Keenan Blog

The Ransomware Threat to Local Infrastructure

July 15, 2021

Over the Fourth of July weekend, while most people enjoyed Independence Day celebrations and extended time off, sinister operators engineered a cyber attack of widespread impact. The sophisticated criminals targeted the IT services firm Kaseya to infiltrate as many as 1500 public agencies and small businesses to extort millions of dollars from victims to retrieve their vital data. The attack was executed by the same actors who shut down a meat distributor earlier this year, extracting an $11 million ransom from the company. 

Ransomware received increased public notoriety in recent weeks when an attack on the major pipeline supplying fuel to the northeastern US led to gasoline shortages and long lines at the pumps. The company shut down the pipeline, although the attack did not directly affect systems controlling the pipeline. The company paid the criminals more than $4 million in Bitcoin (but the FBI since recovered more than $2 million of those funds). The disruptive attack demonstrated the tremendous leverage cyber criminals can wield. Even after the pipeline was restored, it took weeks before fuel supplies to the heavily populated region returned to normal. 

This most recent ransomware attack proves how vulnerable local agencies can be. Depending on what type of public services you manage – public utilities, transit and traffic operations, health care facilities, IT systems for taxation and revenue, and public safety communications – interruption or takeover of your systems can have serious consequences. 

 

 

If your critical infrastructure or data fall victim to a ransomware attack, systems recovery and restoral of operation is only half the problem. You also need to assess possible consequences from their disruption or misuse. The failure could expose you to liability from injury or economic loss to those who depend on the infrastructure.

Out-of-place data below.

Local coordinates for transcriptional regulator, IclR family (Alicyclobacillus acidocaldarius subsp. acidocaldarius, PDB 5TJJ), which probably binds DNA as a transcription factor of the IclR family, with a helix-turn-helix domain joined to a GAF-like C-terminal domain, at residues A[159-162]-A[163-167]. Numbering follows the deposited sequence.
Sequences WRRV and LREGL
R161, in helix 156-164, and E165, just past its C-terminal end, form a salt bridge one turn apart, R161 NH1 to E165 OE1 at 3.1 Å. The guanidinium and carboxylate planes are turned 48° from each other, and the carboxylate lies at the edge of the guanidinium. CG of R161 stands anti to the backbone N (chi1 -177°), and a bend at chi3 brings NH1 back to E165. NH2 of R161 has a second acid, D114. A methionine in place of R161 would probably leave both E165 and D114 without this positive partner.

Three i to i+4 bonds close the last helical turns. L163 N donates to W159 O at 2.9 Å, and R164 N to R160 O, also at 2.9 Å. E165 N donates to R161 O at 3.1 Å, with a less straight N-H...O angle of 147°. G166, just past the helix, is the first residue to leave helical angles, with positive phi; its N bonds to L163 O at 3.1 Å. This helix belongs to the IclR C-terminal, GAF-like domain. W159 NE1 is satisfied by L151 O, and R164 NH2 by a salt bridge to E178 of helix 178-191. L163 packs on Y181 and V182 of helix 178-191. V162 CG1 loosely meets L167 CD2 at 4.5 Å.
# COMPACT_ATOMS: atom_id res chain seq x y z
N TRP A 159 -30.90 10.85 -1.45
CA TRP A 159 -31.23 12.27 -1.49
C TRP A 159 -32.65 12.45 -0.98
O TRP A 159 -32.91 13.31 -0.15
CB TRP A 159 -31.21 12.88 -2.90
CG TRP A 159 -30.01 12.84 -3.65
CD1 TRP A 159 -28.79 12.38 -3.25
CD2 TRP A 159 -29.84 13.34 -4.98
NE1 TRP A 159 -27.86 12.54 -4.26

Prevention is the most effective way to protect your systems from these attacks. Update and patch regularly to keep antivirus protection current and reduce vulnerabilities. The most likely way a cyber criminal can gain access to your systems is through one of your employees inadvertently providing passwords through an email that looks legitimate. You must train your staff to recognize phishing and spearfishing tactics. If a breach originating from one of your employees falling victim to a phishing scam leads to other organizations being exposed to ransomware attacks, you could face a monumental liability risk. 

Backing up your system routinely and maintaining backups securely is good insurance against ransomware attacks. Restoring a backup after resecuring the system may be all that’s required to get up and running again, without paying a dime in ransom. However, the criminals could still use any stolen information to victimize you and others. 

Strong cybersecurity implementation is not an insignificant expense. But the costs of being an easy target have increased exponentially. Staying well ahead of cyber criminals is a worthwhile investment opposed to prolonged business interruption, operational losses and expensive liabilities. Your insurer or risk management consultant may be able to help assess your systems for weaknesses, identify specific vulnerabilities and suggest how to mitigate potential issues. It’s also a good idea to proactively establish a relationship with a cybersecurity firm that can promptly respond to a breach as well as assist with preventive measures.

 

About Brad Keenan
Brad Keenan is an Assistant Vice President for Public Agencies at Keenan & Associates and focuses his attention on customer success, business development, and emerging risks. Brad worked on Keenan’s internal task force to develop the cyber liability program that would eventually be implemented at more than 400 school districts and community colleges across California. He enjoys speaking at local and statewide association events on a variety of issues, including cyber risks.